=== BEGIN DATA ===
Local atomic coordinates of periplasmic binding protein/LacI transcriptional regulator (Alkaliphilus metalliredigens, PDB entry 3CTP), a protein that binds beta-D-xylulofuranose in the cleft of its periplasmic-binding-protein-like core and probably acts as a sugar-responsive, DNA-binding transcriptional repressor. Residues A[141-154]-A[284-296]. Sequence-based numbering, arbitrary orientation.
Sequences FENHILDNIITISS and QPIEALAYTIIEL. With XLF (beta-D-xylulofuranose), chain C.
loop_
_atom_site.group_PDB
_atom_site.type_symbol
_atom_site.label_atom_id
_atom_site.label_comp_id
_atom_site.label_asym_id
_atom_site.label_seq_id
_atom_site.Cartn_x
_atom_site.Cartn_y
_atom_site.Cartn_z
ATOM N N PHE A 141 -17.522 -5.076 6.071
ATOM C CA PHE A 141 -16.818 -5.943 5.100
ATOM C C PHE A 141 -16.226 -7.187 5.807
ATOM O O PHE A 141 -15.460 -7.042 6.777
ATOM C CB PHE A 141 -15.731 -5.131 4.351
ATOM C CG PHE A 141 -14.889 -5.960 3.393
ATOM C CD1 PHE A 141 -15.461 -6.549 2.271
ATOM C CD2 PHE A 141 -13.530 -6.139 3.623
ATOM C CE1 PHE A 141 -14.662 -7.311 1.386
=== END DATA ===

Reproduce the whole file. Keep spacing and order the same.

Local atomic coordinates of periplasmic binding protein/LacI transcriptional regulator (Alkaliphilus metalliredigens, PDB entry 3CTP), a protein that binds beta-D-xylulofuranose in the cleft of its periplasmic-binding-protein-like core and probably acts as a sugar-responsive, DNA-binding transcriptional repressor. Residues A[141-154]-A[284-296]. Sequence-based numbering, arbitrary orientation.
Sequences FENHILDNIITISS and QPIEALAYTIIEL. With XLF (beta-D-xylulofuranose), chain C.
loop_
_atom_site.group_PDB
_atom_site.type_symbol
_atom_site.label_atom_id
_atom_site.label_comp_id
_atom_site.label_asym_id
_atom_site.label_seq_id
_atom_site.Cartn_x
_atom_site.Cartn_y
_atom_site.Cartn_z
ATOM N N PHE A 141 -17.522 -5.076 6.071
ATOM C CA PHE A 141 -16.818 -5.943 5.100
ATOM C C PHE A 141 -16.226 -7.187 5.807
ATOM O O PHE A 141 -15.460 -7.042 6.777
ATOM C CB PHE A 141 -15.731 -5.131 4.351
ATOM C CG PHE A 141 -14.889 -5.960 3.393
ATOM C CD1 PHE A 141 -15.461 -6.549 2.271
ATOM C CD2 PHE A 141 -13.530 -6.139 3.623
ATOM C CE1 PHE A 141 -14.662 -7.311 1.386